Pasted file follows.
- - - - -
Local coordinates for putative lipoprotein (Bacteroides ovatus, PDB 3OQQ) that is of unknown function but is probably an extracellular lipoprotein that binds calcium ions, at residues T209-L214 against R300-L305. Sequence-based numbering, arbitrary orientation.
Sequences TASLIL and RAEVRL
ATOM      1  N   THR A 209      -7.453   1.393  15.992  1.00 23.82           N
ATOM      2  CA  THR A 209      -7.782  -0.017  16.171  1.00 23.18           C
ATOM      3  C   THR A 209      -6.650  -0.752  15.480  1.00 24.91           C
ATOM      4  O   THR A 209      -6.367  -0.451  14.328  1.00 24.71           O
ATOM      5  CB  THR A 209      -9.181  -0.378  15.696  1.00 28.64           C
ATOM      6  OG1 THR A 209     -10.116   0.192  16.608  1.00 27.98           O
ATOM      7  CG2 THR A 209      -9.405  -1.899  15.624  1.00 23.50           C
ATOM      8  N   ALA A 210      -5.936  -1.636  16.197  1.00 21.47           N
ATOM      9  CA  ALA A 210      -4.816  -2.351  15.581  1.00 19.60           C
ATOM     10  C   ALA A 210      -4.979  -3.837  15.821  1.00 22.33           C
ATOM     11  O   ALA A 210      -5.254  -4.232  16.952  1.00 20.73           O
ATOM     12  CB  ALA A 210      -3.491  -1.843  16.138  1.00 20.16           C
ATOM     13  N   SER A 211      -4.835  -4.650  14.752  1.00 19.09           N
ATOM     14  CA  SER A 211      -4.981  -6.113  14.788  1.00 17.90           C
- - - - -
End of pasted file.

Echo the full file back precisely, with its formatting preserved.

Local coordinates for putative lipoprotein (Bacteroides ovatus, PDB 3OQQ) that is of unknown function but is probably an extracellular lipoprotein that binds calcium ions, at residues T209-L214 against R300-L305. Sequence-based numbering, arbitrary orientation.
Sequences TASLIL and RAEVRL
ATOM      1  N   THR A 209      -7.453   1.393  15.992  1.00 23.82           N
ATOM      2  CA  THR A 209      -7.782  -0.017  16.171  1.00 23.18           C
ATOM      3  C   THR A 209      -6.650  -0.752  15.480  1.00 24.91           C
ATOM      4  O   THR A 209      -6.367  -0.451  14.328  1.00 24.71           O
ATOM      5  CB  THR A 209      -9.181  -0.378  15.696  1.00 28.64           C
ATOM      6  OG1 THR A 209     -10.116   0.192  16.608  1.00 27.98           O
ATOM      7  CG2 THR A 209      -9.405  -1.899  15.624  1.00 23.50           C
ATOM      8  N   ALA A 210      -5.936  -1.636  16.197  1.00 21.47           N
ATOM      9  CA  ALA A 210      -4.816  -2.351  15.581  1.00 19.60           C
ATOM     10  C   ALA A 210      -4.979  -3.837  15.821  1.00 22.33           C
ATOM     11  O   ALA A 210      -5.254  -4.232  16.952  1.00 20.73           O
ATOM     12  CB  ALA A 210      -3.491  -1.843  16.138  1.00 20.16           C
ATOM     13  N   SER A 211      -4.835  -4.650  14.752  1.00 19.09           N
ATOM     14  CA  SER A 211      -4.981  -6.113  14.788  1.00 17.90           C